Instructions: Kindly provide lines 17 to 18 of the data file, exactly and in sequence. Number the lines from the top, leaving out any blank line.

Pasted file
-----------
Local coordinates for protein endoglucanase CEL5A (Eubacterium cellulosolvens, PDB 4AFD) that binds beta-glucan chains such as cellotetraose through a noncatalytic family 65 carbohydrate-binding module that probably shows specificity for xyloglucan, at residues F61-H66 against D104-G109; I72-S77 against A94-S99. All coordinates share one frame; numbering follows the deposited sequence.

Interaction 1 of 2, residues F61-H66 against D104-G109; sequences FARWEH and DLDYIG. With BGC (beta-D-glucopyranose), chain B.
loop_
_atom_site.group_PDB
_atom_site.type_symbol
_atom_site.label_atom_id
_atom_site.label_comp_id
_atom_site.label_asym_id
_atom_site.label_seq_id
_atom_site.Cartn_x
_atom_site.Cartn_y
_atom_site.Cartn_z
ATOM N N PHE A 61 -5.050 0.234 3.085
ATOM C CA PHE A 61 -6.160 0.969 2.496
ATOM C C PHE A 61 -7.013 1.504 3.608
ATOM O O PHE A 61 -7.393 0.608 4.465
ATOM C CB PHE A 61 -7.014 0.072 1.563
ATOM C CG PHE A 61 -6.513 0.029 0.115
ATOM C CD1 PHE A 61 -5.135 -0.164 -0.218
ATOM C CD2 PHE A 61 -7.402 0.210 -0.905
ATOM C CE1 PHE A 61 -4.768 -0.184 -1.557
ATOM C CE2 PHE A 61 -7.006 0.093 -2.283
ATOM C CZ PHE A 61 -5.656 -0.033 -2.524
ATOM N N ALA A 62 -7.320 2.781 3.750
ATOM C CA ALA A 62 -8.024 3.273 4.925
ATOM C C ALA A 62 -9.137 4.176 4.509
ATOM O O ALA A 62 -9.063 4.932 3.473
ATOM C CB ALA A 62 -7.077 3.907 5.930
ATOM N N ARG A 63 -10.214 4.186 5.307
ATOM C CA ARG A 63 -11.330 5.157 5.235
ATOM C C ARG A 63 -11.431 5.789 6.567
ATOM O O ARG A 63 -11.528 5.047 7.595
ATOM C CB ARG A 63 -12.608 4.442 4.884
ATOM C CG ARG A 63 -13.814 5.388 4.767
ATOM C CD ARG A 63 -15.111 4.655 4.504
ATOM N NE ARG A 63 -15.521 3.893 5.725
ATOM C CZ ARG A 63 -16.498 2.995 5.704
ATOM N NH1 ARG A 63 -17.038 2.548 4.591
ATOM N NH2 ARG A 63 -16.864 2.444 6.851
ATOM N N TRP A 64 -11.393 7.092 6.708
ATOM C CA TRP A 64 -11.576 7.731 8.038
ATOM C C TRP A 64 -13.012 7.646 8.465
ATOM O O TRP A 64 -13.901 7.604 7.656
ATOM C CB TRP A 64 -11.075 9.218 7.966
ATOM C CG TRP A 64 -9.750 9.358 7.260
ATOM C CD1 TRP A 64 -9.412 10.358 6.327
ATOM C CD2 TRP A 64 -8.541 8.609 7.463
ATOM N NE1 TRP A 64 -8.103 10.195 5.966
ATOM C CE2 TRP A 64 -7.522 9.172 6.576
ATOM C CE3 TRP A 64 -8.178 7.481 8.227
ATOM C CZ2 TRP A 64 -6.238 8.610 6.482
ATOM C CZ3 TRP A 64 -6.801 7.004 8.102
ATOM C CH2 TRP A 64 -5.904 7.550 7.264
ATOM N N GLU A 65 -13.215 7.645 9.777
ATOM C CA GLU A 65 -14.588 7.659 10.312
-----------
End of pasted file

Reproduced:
ATOM C CB PHE A 61 -7.014 0.072 1.563
ATOM C CG PHE A 61 -6.513 0.029 0.115